2nd 1 seed gets, second weakest 4, 2nd weakest 2, 2nd 3

3rd 1 seed gets, second 4, second 2, third 3

4th 1 seed gets strongest 4, strongest 2, last 3

at least I think. Of course than they do so some juggling to make sure no rematches in rd 64 no conference before sweet 16, protect top 4 seeds geographically etc so it doesn't break out perfectly

mfan_in_ohio

March 15th, 2019 at 4:31 PM ^

The general principle is actually that, within each seed band, the top team gets to go to the closest available regional, but teams from the same conference in the top 4 seeds won't go to the same regional.  Also the top 2 seed can't go with the top 1, but any other 2 seed can.  So let's assume that the top 16 teams are in this order:

1. Virginia

2. Gonzaga

3. North Carolina

4. Kentucky

5. Duke

6. Michigan State

7. Tennessee

8. Michigan

9. Houston

10. Texas Tech

11. LSU

12. Purdue

13. Kansas

14. Florida State

15. Kansas State

16. Wisconsin

1 seeds: Virginia goes to the East, Gonzaga to the West, North Carolina to the  South, Kentucky to the Midwest.

2 seeds: Duke can't go to the East or South, so they go to the Midwest.  MSU goes to the South because it's closest.  Tennessee goes to the East, so Michigan goes to the West.

3 seeds: Houston goes to the Midwest because it's closest.  For the rest, LSU can't go to the East, and Purdue can't go to the South, and Texas Tech is about the same distance from both Louisville and Anaheim, so they can go to either.  As a result, Texas Tech goes West, LSU goes to the South, and Purdue goes to the East.

4 seeds: Kansas and Kansas State can't go West.  Wisconsin has to go to the Midwest.  And Florida State has to go West because there are ACC teams in all the other regions.  So FSU goes to the West, Wisconsin to the Midwest, Kansas to the South and Kansas State to the East.

So the brackets are set up like this, with overall s-curve number:

East:

1. Virginia

7. Tennessee

12. Purdue

15. Kansas State

Midwest:

4. Kentucky

5. Duke

9.  Houston

16. Wisconsin

West:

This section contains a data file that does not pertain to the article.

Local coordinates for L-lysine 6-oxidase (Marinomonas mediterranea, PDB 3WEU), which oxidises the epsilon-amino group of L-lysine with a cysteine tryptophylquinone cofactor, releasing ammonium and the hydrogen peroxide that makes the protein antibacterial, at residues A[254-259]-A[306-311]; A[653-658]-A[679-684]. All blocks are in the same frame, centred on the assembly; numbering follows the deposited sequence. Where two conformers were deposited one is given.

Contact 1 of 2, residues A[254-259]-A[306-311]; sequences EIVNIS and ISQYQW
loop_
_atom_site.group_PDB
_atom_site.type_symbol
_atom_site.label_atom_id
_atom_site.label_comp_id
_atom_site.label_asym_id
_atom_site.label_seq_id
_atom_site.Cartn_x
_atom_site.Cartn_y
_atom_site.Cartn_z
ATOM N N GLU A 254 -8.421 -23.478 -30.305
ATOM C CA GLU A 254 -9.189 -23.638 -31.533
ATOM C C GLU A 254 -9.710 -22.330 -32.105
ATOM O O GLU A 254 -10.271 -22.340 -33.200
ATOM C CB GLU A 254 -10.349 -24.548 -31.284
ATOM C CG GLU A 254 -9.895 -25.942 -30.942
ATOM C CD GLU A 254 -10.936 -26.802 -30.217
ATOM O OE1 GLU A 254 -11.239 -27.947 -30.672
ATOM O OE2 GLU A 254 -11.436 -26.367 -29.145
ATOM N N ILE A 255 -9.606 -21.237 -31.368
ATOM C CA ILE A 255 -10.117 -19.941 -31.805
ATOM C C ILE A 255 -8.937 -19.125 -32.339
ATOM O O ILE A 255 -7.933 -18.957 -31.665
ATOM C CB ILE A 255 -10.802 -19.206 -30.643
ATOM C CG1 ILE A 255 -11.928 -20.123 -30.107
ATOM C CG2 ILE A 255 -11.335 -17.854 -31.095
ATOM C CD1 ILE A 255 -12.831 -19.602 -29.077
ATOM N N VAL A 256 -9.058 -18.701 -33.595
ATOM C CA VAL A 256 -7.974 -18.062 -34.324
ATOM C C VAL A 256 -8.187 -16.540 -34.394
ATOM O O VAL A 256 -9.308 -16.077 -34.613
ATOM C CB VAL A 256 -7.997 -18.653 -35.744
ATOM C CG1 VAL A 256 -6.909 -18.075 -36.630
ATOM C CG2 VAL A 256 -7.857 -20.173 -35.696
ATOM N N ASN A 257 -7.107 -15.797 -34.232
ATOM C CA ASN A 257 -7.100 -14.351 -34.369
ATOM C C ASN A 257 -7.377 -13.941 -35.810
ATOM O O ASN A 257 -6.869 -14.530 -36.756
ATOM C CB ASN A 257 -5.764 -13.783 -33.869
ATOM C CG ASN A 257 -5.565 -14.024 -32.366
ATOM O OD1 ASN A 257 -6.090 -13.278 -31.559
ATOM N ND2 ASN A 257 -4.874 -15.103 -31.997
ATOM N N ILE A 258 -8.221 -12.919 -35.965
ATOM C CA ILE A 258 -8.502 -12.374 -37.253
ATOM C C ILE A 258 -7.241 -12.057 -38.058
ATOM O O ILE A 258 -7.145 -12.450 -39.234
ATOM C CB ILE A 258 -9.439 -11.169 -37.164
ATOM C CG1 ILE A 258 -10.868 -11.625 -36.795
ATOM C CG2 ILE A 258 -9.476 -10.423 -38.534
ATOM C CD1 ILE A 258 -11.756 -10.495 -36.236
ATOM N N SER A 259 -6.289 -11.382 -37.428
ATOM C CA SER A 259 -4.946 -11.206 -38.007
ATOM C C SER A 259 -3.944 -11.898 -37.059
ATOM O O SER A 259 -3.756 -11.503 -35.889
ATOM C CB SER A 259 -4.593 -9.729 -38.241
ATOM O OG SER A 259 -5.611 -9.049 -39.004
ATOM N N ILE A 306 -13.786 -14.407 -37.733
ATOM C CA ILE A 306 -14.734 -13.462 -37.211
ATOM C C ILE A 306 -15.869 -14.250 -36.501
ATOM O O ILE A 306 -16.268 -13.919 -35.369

2. Gonzaga

8. Michigan

10. Texas Tech

14. Florida State

South:

3. North Carolina

6. Michigan State

11. LSU

13. Kansas

 

Not quite exact bracket integrity, but pretty close.  Obviously a very small change in the s-curve order could have big ramifications for all the teams after that.  For example, swapping Duke and Kentucky puts Duke as the 1 in the Midwest, but moves Kentucky to the South, MSU to the Midwest,  LSU to the East, Purdue to the South, Wisconsin to the East, and Kansas State to the Midwest.  

ehatch

March 15th, 2019 at 4:15 PM ^

1. A -- 2nd Most wins in Q1. 1 Loss in Q2 drags it down a bit. 

2. B -- Most wins in Q1, but 2 losses in Q2 put them below A for me. Plus they have the worst loss.

3. D -- Pretty sure this is Michigan so am I being too homer-y here? I don't think so, They have no Q2 or 3 losses, and only 2 games against Q3, so they aren't beating up on inferior competition.

4. C -- They clearly have the weakest SOS. They have been beating up on bad competition, but they haven't lost to them. They have the fewest Q1 wins. 

5. E -- Building a record against the cream puffs. And not even beating them all the time with 3 Q2 losses. 

 

Overall, the 3 best wins are pretty interchangable. Is beating the same team twice good or bad? Could just be a favorable matchup rather than actually being better.  

4th phase

March 15th, 2019 at 4:27 PM ^

These are super close. 

1. E - that Q1 win % is impressive, probably best collection of wins. 

2. A - same thing, good Q1 record, good wins, no truly terrible loss.

3. B - sucks cause this is MSU but they have 11 Q1 wins, fell below A because of their worse loss which shows up in the worse Q2 record and worse overall record.

4. C - wins over 2 and 5 with worst loss being #20.

5. D - unfortunately have to put Michigan last. The most Q1 losses and the best wins aren't as high as the others excepting MSU which has 2 wins over us. Splitting the MSU games would have been a game changer, I'd probably put them at 2 if that were the case.

Comments saying E is LSU so they would have to drop down I'd think after losing.